direct oral or written communication between individuals who are in personal contact
tasks are unrehearsed, unrefined, unscripted
Memorized material such as a skit is not an interpersonal mode task.
The Interpretive Mode
0ne way  receptive communication through listening to or viewing of oral or written messages involving print and
non-print material whose creator is absent.
there is no possibility for active negotiation of meaning with the writer or the speaker
involves comprehension of words, concepts, ideas, meaning
learners are exposed to a wide variety of culturally authentic materials such as texts, films, works of art, songs, poems,
advertisements, music videos.
Translation is not an interpretive mode task.
The Presentational Mode
One way  spoken or written productive communication between the creator and an audience
there is no immediate personal contact with the audience.
learners are able rehearse, revise, rewrite, consult sources, or otherwise prepare ahead of time.
Stage 3 Preparing students to demonstrate what they know and can do
This section of the UPI contains the inventory of functions, structures, vocabulary, materials, and major lesson topics and
performances.
As you work on your UPI, look at your web and begin to narrow down the ideas that you will actually use in this unit. Some
of the ideas that you brainstormed for the web might be useful in another unit. As you narrow down your outcomes and
assessments, you will begin to see what parts of the web you can use most successfully and what parts might not work so
well, or might take too long, or might not work for other reasons.
Functions:
List the language functions that you will have the students perform in the unit. Two or three is sufficient. Write in which
context the functions will be used. For example instead of just saying “identify” you would say “identify geographical areas
of Peru” or “describe foods available at the market.”
Structures
List the grammar the students will be using in the performances for this unit.
Vocabulary
List the vocabulary for the unit. You do not have to list every word, but be specific about the vocabulary so that the scope is
clear. For example say “adjectives such as tall, short, cold, hot” rather than simply “adjectives.” This column helps you to
identify the scope of the vocabulary for the unit.
Materials/Resources
What materials will you need to complete the unit? List books by name and author, name songs, and give web addresses. Be
as specific as possible. Remember others will be using your unit.
Major Lesson Topics/Performances
This is not a complete list of all the activities but a general framework for the unit. This shows the flow of the unit. In the
“Beginning” section list some ideas for how you will motivate your students at the beginning the unit. In the “End” section,
include how you will end the unit and what the culminating activity will be. In the “Middle” section, list the skill-building
activities that you will do in the middle of the unit
Adapted from: Curtain, Helena and Carol Ann Dahlberg. (2010) Languages and Children Making the Match, 4th Ed. New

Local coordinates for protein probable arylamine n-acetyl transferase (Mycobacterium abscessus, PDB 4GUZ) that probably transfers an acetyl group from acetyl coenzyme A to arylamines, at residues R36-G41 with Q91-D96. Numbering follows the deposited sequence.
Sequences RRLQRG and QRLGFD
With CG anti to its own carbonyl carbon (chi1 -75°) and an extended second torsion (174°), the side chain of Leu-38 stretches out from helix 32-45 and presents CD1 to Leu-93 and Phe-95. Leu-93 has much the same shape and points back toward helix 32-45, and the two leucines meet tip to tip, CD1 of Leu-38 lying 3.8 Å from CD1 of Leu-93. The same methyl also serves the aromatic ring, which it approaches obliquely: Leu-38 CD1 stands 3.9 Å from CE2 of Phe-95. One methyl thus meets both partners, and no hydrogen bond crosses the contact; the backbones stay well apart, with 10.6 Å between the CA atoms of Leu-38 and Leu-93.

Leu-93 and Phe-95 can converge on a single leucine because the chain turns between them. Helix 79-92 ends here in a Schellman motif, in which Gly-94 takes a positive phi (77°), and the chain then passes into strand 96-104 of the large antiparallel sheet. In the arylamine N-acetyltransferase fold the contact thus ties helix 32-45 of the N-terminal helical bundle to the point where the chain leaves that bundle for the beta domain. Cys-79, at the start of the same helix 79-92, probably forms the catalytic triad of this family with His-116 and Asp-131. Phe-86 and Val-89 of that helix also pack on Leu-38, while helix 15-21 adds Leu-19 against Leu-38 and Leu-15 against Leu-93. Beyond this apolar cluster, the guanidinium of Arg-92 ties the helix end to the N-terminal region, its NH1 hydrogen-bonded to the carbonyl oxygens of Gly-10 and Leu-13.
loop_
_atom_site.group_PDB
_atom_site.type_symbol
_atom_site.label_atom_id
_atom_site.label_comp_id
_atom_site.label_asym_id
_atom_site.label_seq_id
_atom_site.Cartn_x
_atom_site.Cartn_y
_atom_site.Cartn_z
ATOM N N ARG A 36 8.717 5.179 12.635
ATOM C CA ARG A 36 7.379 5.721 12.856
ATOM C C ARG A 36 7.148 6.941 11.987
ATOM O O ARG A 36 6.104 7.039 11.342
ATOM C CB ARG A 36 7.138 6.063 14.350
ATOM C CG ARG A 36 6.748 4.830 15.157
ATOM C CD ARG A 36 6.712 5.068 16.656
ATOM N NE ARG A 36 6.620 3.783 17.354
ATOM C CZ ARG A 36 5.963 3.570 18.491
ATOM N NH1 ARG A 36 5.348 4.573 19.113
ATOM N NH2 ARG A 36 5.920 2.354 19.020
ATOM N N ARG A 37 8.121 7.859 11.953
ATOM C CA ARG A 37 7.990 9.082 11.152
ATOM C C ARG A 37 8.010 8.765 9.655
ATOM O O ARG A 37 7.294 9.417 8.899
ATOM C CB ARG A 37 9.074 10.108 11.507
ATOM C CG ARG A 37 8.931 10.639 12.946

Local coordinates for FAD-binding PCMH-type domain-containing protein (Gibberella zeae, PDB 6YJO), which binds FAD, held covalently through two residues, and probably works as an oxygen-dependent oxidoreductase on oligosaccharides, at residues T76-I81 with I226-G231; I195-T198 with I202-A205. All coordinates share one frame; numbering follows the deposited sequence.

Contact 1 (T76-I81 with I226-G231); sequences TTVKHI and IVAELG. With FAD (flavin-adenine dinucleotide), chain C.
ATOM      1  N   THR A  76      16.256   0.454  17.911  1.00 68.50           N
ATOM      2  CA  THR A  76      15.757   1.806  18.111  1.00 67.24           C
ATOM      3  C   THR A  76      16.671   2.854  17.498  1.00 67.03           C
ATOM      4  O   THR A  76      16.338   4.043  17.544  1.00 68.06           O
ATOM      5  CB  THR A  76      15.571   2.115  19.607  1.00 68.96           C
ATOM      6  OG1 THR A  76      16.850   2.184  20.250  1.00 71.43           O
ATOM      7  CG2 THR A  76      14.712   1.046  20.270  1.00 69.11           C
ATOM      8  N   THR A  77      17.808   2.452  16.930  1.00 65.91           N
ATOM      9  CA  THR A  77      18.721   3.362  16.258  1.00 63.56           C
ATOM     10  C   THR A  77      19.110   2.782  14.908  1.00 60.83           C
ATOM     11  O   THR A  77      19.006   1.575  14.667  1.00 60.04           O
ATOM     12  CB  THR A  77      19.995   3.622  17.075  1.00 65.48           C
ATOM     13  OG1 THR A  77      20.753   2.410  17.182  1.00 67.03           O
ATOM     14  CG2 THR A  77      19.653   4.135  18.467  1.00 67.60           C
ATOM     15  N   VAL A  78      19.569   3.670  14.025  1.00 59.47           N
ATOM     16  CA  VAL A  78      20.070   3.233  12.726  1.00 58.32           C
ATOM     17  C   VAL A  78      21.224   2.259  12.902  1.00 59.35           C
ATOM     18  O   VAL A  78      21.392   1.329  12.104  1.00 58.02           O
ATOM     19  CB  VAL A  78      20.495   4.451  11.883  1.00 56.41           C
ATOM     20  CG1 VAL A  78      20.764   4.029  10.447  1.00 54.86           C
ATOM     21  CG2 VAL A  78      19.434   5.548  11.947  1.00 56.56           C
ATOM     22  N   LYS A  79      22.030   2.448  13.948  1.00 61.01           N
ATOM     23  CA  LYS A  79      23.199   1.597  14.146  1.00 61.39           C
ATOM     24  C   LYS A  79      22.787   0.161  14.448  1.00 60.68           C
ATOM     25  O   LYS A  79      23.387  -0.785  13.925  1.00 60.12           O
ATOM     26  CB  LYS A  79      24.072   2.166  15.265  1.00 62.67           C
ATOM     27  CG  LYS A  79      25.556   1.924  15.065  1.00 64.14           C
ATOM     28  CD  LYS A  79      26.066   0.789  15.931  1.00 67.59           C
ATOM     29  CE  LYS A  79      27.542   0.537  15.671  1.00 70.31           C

York: Pearson Allyn & Bacon.
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Unit Plan Inventory
Unit Title:
Author(s):
Language/Level:
School:
Scenario/Unit Overview:
Stage 1 What students should know and be able to do
Enduring Understanding(s) (Big Idea) (Students will understand that…)
Essential Question(s):
Targeted Standards: (Local, State, National)
Outcomes/Objectives/Progress Indicators:
DO What will students be able to do and what kinds of things will they be able to say at the end of this unit? Please list here.
KNOW What vocab, grammar, culture and content must students know in order to meet the objectives of the unit? Please list in columns below.
Stage 2 How students will demonstrate what they know and can do: Performance-based Assessment
Interpretive Task and Rubric
Interpersonal Task and Rubric
Presentational Task and Rubric
(Use separate page for rubrics.)
Stage 3 Preparing students to demonstrate what they know and can do
Subject Content
Language/Communication
Language
Functions (Do)
Grammatical
Structures (Know)
Vocabulary
(Know)
Culture(s)
(Know)
Connections
(Know)
Essential
Materials
Learning Activities , Performances
(Formative Assessments)
(Do)
(Use separate page for this section)
Beginning
Middle
End
Comparisons:
Communities:
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Learning Activities , Performances (Formative Assessments)
Beginning
Middle
End
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Lesson Plan Format
Unit _______________________________ Lesson Number _______ of _________
Grade Level ________________
Time of Year to be Taught______________
Stage 1: What will students know and be able to do at the end of this lesson?
DO
KNOW
Stage 2: How will you know that students can do that?
Stage 3: What instructional activities will be used?
Opening/Activity 1
Activity 2
Activity 3
Activity 4
Closing/Activity 5
Materials needed for this lesson
Source: Greg Duncan
NOTES on the Lesson Plan
Stage 1
DO
What do you want students to be able to do at the end of the class? This should be a real-life use of language.
KNOW What vocabulary, structures and/or culture do students need to know in order to do what you have targeted?
Stage
How will you know that students can do what you targeted as a performance? What will they do to demonstrate
that to you?
Stage 3
Do the activities in the lesson …
 Provide sufficient opportunities for understanding new words before expecting production?
 Provide multiple, varied opportunities for students to hear new words/expressions used in highly visualized contexts that
make meaning transparent?
 Provide students with an authentic purpose for using words and phrases?
 Engage ALL students (VS. just one or two at a time)?
 Give students a reason for needing to/wanting to pay attention and be on task?
 Vary in the level of intensity and physical movement from one to the next?
 Represent the best possible use of instructional time?
 Take an appropriate amount of time considering the age of the learner?
 Make the learner the active participant and not the teacher?
Additional thoughts as each activity is envisioned . . .




What will the teacher be doing during the activity?